The move of Osgood to midfield had worked, he took to it like a duck to water, helping to subdue Bell and finding and using space to significant effect until he had to go off with a pulled muscle. The move certainly gave Sexton interesting options. The role seemed to utilise Osgood’s manifest talents effectively and he ended up playing in that role for another eighteen games that season, with the fit-again Hollins moved to right-back for a dozen games.


There was some good news for Boyle and the club in early December when the FA Disciplinary Committee held a personal hearing, where they found that his controversial sending off against Manchester City was ’sufficient punishment.’ He used the Match Of The Day film to successfully argue that no further action should be taken against him. A host of Chelsea representatives attended the hearing in support of Boyle, including Sexton, trainer Harry Medhurst, and Harris. The versatile Scot would have missed League matches against Ipswich Town and Stoke City as well as a FA Cup-tie against Carlisle, so the finding was a great relief to Sexton. The committee was unable to consider whether other incidents in the game, including Coleman’s retaliation on Boyle, were worthy of punishment.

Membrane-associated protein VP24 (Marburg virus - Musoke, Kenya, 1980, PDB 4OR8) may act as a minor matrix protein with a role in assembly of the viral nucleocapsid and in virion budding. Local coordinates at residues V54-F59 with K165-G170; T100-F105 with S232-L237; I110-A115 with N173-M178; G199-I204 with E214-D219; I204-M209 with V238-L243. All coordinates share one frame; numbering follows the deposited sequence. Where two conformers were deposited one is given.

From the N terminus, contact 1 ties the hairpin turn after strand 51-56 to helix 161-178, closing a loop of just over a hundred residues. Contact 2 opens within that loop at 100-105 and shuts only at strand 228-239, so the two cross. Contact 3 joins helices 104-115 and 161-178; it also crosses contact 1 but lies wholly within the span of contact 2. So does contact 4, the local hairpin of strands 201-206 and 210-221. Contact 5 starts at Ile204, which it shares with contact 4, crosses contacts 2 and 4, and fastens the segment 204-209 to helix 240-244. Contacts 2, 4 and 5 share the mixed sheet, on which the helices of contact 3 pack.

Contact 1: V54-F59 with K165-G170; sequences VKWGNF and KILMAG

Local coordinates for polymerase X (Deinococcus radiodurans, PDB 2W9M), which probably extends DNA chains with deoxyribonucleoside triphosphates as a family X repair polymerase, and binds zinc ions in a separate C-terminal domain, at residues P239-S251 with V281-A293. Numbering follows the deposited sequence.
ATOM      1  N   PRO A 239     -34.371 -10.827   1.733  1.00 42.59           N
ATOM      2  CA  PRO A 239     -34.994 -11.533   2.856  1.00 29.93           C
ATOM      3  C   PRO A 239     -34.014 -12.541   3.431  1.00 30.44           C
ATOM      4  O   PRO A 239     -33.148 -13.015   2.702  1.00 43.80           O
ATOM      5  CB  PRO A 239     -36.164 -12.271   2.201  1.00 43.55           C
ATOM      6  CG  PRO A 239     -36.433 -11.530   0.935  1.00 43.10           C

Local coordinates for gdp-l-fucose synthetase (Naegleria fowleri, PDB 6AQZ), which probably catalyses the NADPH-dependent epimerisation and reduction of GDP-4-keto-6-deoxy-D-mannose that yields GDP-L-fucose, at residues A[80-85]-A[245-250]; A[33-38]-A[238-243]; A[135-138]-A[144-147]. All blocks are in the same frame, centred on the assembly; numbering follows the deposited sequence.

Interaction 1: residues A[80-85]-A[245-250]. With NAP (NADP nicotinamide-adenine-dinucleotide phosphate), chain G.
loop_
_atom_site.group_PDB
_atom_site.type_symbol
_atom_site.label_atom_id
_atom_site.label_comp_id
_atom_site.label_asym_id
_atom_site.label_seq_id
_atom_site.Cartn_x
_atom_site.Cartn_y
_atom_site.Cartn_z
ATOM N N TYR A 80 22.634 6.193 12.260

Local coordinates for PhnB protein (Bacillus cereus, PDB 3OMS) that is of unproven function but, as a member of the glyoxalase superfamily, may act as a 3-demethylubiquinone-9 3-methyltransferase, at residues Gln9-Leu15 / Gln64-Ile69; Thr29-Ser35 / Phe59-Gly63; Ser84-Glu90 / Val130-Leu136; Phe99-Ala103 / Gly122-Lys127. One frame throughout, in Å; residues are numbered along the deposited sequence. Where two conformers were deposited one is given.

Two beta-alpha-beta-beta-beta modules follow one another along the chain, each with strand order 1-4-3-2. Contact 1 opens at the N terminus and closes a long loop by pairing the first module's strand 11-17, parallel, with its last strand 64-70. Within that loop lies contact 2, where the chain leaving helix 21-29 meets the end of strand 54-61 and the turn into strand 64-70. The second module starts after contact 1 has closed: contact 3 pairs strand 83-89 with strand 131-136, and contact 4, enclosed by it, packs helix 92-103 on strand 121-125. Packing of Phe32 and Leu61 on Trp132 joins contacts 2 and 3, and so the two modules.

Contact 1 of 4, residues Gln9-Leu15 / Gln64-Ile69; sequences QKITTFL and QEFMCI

Chelsea flattered to deceive that season and finished a disappointing fifth. City ended in thirteenth, though did have the consolation of winning the FA Cup. Osgood returned up front the following season and scored thirty-one goals as Chelsea followed City in picking up the FA Cup. Coleman won a cup-winners medal the following May but within a year had left for Sheffield Wednesday. Boyle remained at Chelsea for another five years and was a key figure in the 1971 Cup Winners’ Cup triumph.